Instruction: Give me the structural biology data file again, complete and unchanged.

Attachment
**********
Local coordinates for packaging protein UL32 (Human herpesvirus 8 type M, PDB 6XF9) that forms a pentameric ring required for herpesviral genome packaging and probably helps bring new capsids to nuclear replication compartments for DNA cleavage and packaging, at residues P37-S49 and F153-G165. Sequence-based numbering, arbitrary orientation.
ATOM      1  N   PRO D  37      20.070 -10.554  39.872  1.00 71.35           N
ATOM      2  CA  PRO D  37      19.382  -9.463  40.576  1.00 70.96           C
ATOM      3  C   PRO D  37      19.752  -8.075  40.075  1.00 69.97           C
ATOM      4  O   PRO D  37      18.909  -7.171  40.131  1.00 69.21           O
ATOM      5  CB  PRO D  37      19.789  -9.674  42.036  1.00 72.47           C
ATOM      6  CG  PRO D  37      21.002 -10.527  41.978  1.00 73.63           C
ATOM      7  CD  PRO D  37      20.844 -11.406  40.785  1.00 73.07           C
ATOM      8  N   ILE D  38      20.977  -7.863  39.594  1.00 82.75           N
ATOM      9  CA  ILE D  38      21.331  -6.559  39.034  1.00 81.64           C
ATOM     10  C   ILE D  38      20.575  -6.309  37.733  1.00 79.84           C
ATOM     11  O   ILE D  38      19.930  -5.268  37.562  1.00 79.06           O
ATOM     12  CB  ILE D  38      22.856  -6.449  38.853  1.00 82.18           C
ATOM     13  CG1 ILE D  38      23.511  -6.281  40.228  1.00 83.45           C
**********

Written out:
Local coordinates for packaging protein UL32 (Human herpesvirus 8 type M, PDB 6XF9) that forms a pentameric ring required for herpesviral genome packaging and probably helps bring new capsids to nuclear replication compartments for DNA cleavage and packaging, at residues P37-S49 and F153-G165. Sequence-based numbering, arbitrary orientation.
ATOM      1  N   PRO D  37      20.070 -10.554  39.872  1.00 71.35           N
ATOM      2  CA  PRO D  37      19.382  -9.463  40.576  1.00 70.96           C
ATOM      3  C   PRO D  37      19.752  -8.075  40.075  1.00 69.97           C
ATOM      4  O   PRO D  37      18.909  -7.171  40.131  1.00 69.21           O
ATOM      5  CB  PRO D  37      19.789  -9.674  42.036  1.00 72.47           C
ATOM      6  CG  PRO D  37      21.002 -10.527  41.978  1.00 73.63           C
ATOM      7  CD  PRO D  37      20.844 -11.406  40.785  1.00 73.07           C
ATOM      8  N   ILE D  38      20.977  -7.863  39.594  1.00 82.75           N
ATOM      9  CA  ILE D  38      21.331  -6.559  39.034  1.00 81.64           C
ATOM     10  C   ILE D  38      20.575  -6.309  37.733  1.00 79.84           C
ATOM     11  O   ILE D  38      19.930  -5.268  37.562  1.00 79.06           O
ATOM     12  CB  ILE D  38      22.856  -6.449  38.853  1.00 82.18           C
ATOM     13  CG1 ILE D  38      23.511  -6.281  40.228  1.00 83.45           C